Clinton Open to Being Obama's VP

Ad Feedback - WASHINGTON - Presidential hopeful Hillary Rodham Clinton told colleagues today she would consider taking the number two spot with Barack Obama, if doing so would help Democrats win in November.

Watch our report on Election 2008 along with analysis from David Brody by clicking on the play button on the media player.

"I am open to it," Clinton said during a conference call with other New York lawmakers.  She was responding to questions on how to best help Obama win over key voting blocs, including Hispanics.  One Democratic representative suggested that way would be for him to choose Clinton as his running mate.

Earlier today, The Associated Press reported that Clinton would concede the delegate race to her rival tonight. The Clinton campaign quickly denied those reports.

"The AP story is incorrect," reads a statement from the campaign's Web site. "Senator Clinton will not concede the nomination this evening." 

Epic Battle Nears its End?

Meanwhile, Obama is expected to sweep up enough support among pledged and superdelegates to clinch the party's nomination. Now all eyes are starting to look toward the fall.

"Once the last votes are cast, then it's in everybody's interest to resolve this quickly so we can pivot. We're less than three months away from our convention. So we've got a lot of work to do in terms of bringing the party together," Obama told the Associated Press.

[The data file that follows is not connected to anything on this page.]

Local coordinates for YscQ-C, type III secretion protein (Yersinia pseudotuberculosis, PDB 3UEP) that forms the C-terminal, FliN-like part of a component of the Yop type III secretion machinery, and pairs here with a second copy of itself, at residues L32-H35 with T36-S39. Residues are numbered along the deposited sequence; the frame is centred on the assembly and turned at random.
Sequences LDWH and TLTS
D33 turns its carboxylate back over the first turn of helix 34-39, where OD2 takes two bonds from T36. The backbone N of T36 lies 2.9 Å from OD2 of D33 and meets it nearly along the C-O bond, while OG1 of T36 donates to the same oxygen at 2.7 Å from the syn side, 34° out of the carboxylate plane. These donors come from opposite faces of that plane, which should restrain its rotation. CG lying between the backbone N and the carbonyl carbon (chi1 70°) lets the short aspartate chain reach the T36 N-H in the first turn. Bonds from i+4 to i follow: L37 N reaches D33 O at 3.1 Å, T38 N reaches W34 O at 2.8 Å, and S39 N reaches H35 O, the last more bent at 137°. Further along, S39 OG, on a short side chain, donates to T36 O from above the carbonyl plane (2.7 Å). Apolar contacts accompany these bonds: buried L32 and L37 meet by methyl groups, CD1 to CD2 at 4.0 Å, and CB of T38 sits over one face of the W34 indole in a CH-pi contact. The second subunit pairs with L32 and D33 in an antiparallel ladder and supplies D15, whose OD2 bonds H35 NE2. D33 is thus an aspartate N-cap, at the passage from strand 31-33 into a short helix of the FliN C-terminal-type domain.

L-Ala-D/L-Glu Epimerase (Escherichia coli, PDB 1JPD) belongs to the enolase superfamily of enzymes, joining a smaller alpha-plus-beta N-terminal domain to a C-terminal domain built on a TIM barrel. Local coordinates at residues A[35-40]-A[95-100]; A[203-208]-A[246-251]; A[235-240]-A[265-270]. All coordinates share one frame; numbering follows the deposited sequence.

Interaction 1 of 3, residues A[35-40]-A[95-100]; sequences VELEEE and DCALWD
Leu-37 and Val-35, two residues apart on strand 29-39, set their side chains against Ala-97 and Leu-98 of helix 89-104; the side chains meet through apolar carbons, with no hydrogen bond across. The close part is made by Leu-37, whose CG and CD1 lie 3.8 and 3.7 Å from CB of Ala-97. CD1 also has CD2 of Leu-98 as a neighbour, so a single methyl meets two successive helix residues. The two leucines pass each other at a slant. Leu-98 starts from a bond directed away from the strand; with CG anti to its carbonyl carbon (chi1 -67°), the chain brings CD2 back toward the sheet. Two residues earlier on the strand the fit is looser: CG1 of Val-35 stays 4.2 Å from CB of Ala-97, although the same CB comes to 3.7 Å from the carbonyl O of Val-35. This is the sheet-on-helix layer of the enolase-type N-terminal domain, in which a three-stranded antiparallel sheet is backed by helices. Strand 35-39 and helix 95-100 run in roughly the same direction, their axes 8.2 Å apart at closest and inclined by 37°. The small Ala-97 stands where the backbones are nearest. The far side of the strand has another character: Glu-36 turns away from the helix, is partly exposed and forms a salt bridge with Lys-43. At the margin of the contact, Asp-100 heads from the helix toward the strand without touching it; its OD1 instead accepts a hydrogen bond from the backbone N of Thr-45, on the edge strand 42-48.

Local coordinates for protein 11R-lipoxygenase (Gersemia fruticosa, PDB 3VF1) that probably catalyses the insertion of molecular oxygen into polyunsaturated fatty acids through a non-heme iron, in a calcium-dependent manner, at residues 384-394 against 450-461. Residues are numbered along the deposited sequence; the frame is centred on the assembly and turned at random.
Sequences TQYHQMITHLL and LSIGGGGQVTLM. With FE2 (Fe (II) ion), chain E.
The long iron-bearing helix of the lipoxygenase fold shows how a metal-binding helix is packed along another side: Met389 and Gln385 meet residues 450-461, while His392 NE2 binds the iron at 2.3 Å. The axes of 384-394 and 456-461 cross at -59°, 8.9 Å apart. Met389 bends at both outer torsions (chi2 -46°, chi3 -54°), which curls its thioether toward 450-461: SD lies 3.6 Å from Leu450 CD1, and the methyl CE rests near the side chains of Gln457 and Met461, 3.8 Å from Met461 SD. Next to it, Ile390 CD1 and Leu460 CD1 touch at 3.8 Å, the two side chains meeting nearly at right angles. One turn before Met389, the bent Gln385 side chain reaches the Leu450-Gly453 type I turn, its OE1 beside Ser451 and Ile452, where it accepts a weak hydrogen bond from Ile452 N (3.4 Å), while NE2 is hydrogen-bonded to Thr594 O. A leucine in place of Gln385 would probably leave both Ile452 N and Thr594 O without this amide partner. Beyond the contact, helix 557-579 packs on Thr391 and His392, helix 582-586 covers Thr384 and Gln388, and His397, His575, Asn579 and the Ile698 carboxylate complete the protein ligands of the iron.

Fighting all the way to the finish line, this has been a long - and historic - campaign for both Obama and Clinton.

"More people have voted for me than any other candidate in the history of presidential primaries," Clinton declared.

Although Clinton has vowed to go all the way, it looks like this may be her finish line.

The long Democratic primary season ends tonight with Obama expected to move even closer to securing the nomination - followed by a steady stream of support from superdelegates that are expected to put him over the top.

But it's not clear sailing for the Obama campaign yet. The Illinois senator is trying to win over diehard Clinton supporters without whom his chances of beating Republican John McCain would be slim.

"Sen. Clinton has run a great race," Obama said. "She is an outstanding public servant, and she and I will be working together in November."

McCain Slams Obama on Iran

Wasting no time, McCain scheduled a prime-time address tonight, essentially kicking off the fall match-up against his Democratic rival.

On Monday, at a conference with a pro-Israel lobby McCain hinted who he thought that would be, taking on Obama for saying that he would meet with Iranian President Mahmoud Ahmadinejad without pre-conditions.

"It's hard to see what such a summit with President Ahmadinejad would actually gain, except an earful of anti-Semitic rants, and a worldwide audience for a man who denies one Holocaust and talks before frenzied crowds about starting another," McCain said.

In his address tonight, McCain's expected to contrast his history of actually working for government reform to Obama's rhetoric for change.

When asked about the Democratic race coming to an end, he said after years in politics, he's learned not to count a Clinton out of any race.

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